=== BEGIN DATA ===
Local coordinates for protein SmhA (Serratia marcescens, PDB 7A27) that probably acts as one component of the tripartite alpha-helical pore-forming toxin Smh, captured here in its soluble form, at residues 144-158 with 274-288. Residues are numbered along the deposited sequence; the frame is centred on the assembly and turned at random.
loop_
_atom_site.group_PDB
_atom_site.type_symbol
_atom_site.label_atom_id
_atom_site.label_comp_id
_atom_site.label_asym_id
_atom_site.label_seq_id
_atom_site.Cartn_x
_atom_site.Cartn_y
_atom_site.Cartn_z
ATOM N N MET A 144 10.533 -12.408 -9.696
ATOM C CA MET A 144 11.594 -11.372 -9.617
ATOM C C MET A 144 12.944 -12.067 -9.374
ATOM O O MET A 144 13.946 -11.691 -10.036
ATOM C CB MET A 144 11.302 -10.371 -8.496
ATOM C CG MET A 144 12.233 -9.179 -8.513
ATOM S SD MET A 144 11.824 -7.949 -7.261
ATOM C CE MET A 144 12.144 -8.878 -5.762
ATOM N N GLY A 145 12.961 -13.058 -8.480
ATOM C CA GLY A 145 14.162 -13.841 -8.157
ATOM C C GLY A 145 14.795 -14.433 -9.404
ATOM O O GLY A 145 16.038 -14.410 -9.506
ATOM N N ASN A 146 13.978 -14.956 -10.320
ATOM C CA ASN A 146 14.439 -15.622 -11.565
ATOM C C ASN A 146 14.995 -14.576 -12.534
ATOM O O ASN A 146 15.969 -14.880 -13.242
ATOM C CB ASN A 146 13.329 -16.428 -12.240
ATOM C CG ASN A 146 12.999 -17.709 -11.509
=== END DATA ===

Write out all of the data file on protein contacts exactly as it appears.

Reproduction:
Local coordinates for protein SmhA (Serratia marcescens, PDB 7A27) that probably acts as one component of the tripartite alpha-helical pore-forming toxin Smh, captured here in its soluble form, at residues 144-158 with 274-288. Residues are numbered along the deposited sequence; the frame is centred on the assembly and turned at random.
loop_
_atom_site.group_PDB
_atom_site.type_symbol
_atom_site.label_atom_id
_atom_site.label_comp_id
_atom_site.label_asym_id
_atom_site.label_seq_id
_atom_site.Cartn_x
_atom_site.Cartn_y
_atom_site.Cartn_z
ATOM N N MET A 144 10.533 -12.408 -9.696
ATOM C CA MET A 144 11.594 -11.372 -9.617
ATOM C C MET A 144 12.944 -12.067 -9.374
ATOM O O MET A 144 13.946 -11.691 -10.036
ATOM C CB MET A 144 11.302 -10.371 -8.496
ATOM C CG MET A 144 12.233 -9.179 -8.513
ATOM S SD MET A 144 11.824 -7.949 -7.261
ATOM C CE MET A 144 12.144 -8.878 -5.762
ATOM N N GLY A 145 12.961 -13.058 -8.480
ATOM C CA GLY A 145 14.162 -13.841 -8.157
ATOM C C GLY A 145 14.795 -14.433 -9.404
ATOM O O GLY A 145 16.038 -14.410 -9.506
ATOM N N ASN A 146 13.978 -14.956 -10.320
ATOM C CA ASN A 146 14.439 -15.622 -11.565
ATOM C C ASN A 146 14.995 -14.576 -12.534
ATOM O O ASN A 146 15.969 -14.880 -13.242
ATOM C CB ASN A 146 13.329 -16.428 -12.240
ATOM C CG ASN A 146 12.999 -17.709 -11.509